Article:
Maybe I'm finally starting to learn, after all getting lost is something I'm used to.  I'd left a couple of marks on my way and taken a few compass bearings, and so eventually i got to where i could hear the river and found the correct trail.  Wow, i know - I'm surprised.  I admit i got a little worried.  I've never trekked by myself in Asia before, and this is a very big jungle, with tigers and bears, and nobody knows where i am.  Trekking here is really tough too.  It's very hot and VERY humid.  I look ridiculous as i sweat so much - the worst is in the first 30 mins of walking, before my trousers are completely soaked through.  Before then it looks as though I've p'd myself! 

It's with relief that i decide to turn around and head back - I'm absolutely knackered.  I manage to find the right path to the river and i use their recommended river crossing.  This one goes above my waist, it's OK though as i have Dawn (the day pack) to give me buoyancy, I also have my camera in my teeth.  It now doesn't seem such a good idea to take pics while in the middle of the river...

The trekking is amazing, the forest is a lush, green, vibrant, noisy force that is just teeming with life.  You have to be very careful where you put your feet and hands.  There are millions of ants and some of them are HUGE and very aggressive.  There are also lots of leeches in certain areas.  This one time (in band camp) I'm balanced on one legs desperately trying to get rid of a leech that's half in and half out of one of the air holes of my trainer, and I'm surrounded my leeches that are desperately crawling on the forest floor in a mad, blood frenzy to reach me.  It was like something out of Aliens!  Seriously!  These little buggers are scary.  If you look very carefully you can see them waiting in the middle of the path, standing straight, and waving their head around.  If they detect you they go straight for you and they are fast!  I get rid of dozens on my days in the jungle.  My last day after the rains was the worst.  On getting back to base, I take off my bloody socks to find 2 leeches, 1 beetle and 1 head of an ant (I wondered where that went) and 5 leech bites.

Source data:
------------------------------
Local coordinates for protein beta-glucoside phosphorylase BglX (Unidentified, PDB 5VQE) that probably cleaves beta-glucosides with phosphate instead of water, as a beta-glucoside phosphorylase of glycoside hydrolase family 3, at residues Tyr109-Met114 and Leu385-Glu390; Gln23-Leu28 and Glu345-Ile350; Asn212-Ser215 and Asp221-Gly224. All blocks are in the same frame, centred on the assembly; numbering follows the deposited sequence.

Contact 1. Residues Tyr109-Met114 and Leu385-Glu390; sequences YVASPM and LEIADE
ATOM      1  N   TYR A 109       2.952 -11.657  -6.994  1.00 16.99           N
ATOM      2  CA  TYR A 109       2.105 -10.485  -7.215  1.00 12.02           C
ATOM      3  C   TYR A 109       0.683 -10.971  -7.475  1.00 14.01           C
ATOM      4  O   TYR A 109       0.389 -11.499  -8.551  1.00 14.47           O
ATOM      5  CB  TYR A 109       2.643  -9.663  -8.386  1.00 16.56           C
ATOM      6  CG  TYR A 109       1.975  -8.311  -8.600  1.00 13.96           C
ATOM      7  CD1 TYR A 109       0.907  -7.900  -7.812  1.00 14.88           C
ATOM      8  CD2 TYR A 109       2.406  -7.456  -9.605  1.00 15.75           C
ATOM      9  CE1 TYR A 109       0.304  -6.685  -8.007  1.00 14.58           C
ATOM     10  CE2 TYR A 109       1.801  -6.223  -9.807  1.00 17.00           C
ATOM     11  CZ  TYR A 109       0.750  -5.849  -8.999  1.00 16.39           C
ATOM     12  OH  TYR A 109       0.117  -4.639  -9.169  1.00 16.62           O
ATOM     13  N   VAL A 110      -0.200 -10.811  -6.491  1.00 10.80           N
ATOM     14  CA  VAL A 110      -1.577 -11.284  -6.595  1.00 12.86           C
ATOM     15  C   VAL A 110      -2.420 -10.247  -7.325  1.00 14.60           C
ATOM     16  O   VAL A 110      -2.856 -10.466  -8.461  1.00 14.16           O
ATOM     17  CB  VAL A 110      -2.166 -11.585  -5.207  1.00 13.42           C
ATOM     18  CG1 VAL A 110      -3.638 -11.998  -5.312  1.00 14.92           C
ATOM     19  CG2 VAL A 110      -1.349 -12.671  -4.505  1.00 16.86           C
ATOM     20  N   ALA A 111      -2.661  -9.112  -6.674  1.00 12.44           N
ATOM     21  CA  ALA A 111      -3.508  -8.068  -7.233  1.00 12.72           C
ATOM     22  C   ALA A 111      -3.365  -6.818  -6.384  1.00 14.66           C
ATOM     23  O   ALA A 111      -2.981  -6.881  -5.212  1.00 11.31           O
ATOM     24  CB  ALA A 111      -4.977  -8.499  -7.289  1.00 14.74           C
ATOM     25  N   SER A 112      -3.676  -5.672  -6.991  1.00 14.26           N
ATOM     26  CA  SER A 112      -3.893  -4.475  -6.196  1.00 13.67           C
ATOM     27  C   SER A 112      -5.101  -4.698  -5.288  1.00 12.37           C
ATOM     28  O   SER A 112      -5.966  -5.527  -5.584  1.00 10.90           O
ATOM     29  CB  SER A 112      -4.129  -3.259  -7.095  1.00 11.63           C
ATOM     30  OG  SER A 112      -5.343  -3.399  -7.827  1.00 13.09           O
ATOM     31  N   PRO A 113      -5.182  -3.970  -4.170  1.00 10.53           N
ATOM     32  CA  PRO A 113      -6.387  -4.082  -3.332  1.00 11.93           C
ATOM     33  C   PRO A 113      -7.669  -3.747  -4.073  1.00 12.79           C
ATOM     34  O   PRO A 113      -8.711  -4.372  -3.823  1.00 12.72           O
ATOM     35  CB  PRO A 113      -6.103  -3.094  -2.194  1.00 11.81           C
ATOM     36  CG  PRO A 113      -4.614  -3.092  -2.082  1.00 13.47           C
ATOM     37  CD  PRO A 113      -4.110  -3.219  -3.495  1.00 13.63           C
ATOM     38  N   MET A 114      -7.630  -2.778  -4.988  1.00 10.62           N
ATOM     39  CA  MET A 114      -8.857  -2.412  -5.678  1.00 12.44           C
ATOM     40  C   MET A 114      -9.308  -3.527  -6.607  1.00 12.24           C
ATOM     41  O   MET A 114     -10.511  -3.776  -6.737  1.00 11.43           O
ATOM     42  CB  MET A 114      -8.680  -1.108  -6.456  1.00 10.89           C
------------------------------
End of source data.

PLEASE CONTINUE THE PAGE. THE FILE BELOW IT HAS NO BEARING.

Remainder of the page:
I'm fairly lucky i think for what i get to see on my day treks and night safaris: wild boar, a family of deer, lots of birds including a huge woodpecker, civet cats, slow loris (which are soooo cute), Orang Asli (the local aboriginal people), leopard cats and various lizards - fortunately no snakes and millions upon billions of insects and bugs.  It's great.  This has been a few very nice and very tiring days.  The jungle is awesome.  Next time I'll camp out and bring a friend and some leech socks....

Tags: trekking, wildlife




lol love to read your blog...shane: because of your comment i re-read my blog, it seems a very long time ago...those bloody leaches still give me nightmares.

  ana May 1, 2008 3:22 AM

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one ruined t-shirt and one ruined pair of trousers.  cool.